“Finding the right adviser often comes down to a personality fit. Spend the day with a potential adviser going to galleries, museums, auction galleries. The job of an adviser, in some cases, is to help you articulate your taste. An adviser should function partly as a teacher by helping you develop a context for your purchases.” — Liz Klein, partner, Basilico Klein LLC/Art Services, New York

International experience

“More than ever the art world has become global. So finding as adviser who can provide access to international dealers and has experience with different languages and cultures is paramount.” — Stefano Basilico, partner, Basilico Klein LLC/Art Services, New York

Word of mouth

“It’s like finding a doctor. Word of mouth works. Ask your friends, your attorney, your neighbor, your banker. It takes time, but it is time well spent. The least expensive check you will ever write is in the service of good advice.” — Christian Jussel, vice president, Freeman’s Auction House, Philadelphia, and an expert on English and Continental furniture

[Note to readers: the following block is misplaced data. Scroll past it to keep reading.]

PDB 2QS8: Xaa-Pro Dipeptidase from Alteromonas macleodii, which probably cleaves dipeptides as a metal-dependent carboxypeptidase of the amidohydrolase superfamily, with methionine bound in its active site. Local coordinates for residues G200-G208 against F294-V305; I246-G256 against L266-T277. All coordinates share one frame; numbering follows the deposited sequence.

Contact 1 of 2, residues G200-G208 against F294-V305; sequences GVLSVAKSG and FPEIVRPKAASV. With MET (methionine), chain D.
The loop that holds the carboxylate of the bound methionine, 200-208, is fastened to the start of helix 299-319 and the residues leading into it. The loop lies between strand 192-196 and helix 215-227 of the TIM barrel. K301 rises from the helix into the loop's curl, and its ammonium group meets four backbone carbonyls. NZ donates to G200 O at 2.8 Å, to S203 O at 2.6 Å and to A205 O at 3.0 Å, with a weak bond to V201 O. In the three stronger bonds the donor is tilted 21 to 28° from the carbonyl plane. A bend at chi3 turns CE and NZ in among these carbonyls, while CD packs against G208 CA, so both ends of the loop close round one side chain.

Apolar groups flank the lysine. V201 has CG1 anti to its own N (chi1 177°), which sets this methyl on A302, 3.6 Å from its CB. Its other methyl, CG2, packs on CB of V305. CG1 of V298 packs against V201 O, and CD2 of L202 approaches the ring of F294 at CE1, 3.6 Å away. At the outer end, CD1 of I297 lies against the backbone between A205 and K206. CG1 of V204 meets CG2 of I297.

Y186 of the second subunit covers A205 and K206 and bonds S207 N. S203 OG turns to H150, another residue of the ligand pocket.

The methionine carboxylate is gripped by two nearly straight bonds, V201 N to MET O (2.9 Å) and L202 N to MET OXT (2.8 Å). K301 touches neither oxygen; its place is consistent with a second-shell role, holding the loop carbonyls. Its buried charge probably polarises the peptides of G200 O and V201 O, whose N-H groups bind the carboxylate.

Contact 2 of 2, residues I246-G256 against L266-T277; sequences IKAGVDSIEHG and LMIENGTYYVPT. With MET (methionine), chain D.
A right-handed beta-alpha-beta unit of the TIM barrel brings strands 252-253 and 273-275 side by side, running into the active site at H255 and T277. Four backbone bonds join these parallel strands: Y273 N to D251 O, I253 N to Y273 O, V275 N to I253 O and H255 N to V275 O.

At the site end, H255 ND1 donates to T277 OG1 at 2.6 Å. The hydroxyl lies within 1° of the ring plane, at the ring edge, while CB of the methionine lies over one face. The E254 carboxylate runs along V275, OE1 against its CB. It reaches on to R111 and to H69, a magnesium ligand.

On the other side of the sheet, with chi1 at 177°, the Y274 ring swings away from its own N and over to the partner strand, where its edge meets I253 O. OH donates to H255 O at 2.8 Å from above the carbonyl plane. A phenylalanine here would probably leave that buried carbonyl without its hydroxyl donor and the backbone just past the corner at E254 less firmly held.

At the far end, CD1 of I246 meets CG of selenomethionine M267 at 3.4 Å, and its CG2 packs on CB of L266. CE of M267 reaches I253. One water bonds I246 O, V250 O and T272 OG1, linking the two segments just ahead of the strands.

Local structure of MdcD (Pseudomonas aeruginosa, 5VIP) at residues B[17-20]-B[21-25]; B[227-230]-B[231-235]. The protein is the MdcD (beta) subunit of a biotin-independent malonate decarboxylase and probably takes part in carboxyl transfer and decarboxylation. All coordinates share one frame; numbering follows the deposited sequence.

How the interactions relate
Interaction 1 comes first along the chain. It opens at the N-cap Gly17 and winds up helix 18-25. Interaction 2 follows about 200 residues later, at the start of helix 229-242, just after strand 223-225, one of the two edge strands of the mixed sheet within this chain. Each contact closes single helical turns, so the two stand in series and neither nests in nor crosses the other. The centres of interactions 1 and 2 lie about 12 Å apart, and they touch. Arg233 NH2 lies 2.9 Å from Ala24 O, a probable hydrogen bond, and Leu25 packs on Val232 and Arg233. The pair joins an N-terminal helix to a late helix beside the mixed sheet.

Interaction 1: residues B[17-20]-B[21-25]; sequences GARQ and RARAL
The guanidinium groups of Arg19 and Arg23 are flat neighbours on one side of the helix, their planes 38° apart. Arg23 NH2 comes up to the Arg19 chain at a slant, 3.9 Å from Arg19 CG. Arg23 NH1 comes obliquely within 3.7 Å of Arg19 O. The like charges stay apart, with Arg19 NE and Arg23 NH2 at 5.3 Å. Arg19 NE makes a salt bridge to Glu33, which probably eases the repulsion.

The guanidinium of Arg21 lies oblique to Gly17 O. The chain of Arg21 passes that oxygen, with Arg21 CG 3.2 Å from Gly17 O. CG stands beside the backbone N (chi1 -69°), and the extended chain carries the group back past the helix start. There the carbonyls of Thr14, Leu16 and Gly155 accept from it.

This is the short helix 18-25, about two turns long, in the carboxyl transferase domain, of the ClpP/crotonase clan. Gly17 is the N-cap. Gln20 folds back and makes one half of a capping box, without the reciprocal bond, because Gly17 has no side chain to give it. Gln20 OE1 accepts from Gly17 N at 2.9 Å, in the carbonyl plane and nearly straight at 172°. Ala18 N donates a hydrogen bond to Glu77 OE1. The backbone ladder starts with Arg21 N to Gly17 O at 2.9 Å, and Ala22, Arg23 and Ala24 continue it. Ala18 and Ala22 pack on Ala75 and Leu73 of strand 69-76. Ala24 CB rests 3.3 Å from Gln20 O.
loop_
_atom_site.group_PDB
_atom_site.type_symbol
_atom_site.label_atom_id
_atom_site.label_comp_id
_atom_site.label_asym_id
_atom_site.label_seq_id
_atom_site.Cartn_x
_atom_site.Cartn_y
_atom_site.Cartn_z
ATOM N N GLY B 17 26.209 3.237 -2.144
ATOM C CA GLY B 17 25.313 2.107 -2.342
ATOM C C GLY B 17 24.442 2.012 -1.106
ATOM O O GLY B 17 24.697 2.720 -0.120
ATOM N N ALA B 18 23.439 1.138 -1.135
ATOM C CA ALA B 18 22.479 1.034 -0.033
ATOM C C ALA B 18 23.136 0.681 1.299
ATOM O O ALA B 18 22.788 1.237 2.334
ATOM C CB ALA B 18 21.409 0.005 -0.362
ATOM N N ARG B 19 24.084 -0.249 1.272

Reasons to Buy

Know what you want

“Know why you want to purchase art. Do you want 10 pieces to decorate a new home; do you want to begin to build a serious collection; or do you want to buy art as an investment? Those are the first questions to answer. All reasons are valid. Then you answer other questions like, do you have a period in mind or a particular artist?” — Liz Klein

Love and money

“One, you need to love it. Two, you need to be able to afford it, and three, you need to love it.” — Laurence L. DiCarlo, director-partner, Fischbach Gallery, New York

You’ve done your homework

“Know as much as possible. It is very important to spend time doing research on Art.net, for example, in order to create a price context for the piece in question. Check price history for similar pieces. Look at past sales. Plus, examine the piece’s own actual history — its provenance, its condition report, any documents related to its history — as deeply as you can.” — Cathy Elkies, director of special collections and an expert in iconographic ephemera, Christie’s, New York

Reasons Not to Buy

Inferior quality

“The only thing the art world cares about is quality. So as long as you are buying the best example of the artist’s work, then whether you’ve paid too much or too little, in the long run you are generally safe. The most dangerous thing to do in a bullish market — when demand outstrips supply — and even second-tier artists’ prices rise, is to purchase the work of these artists at first-tier prices. You can’t judge quality by price.” — Stefano Basilico

Space fillers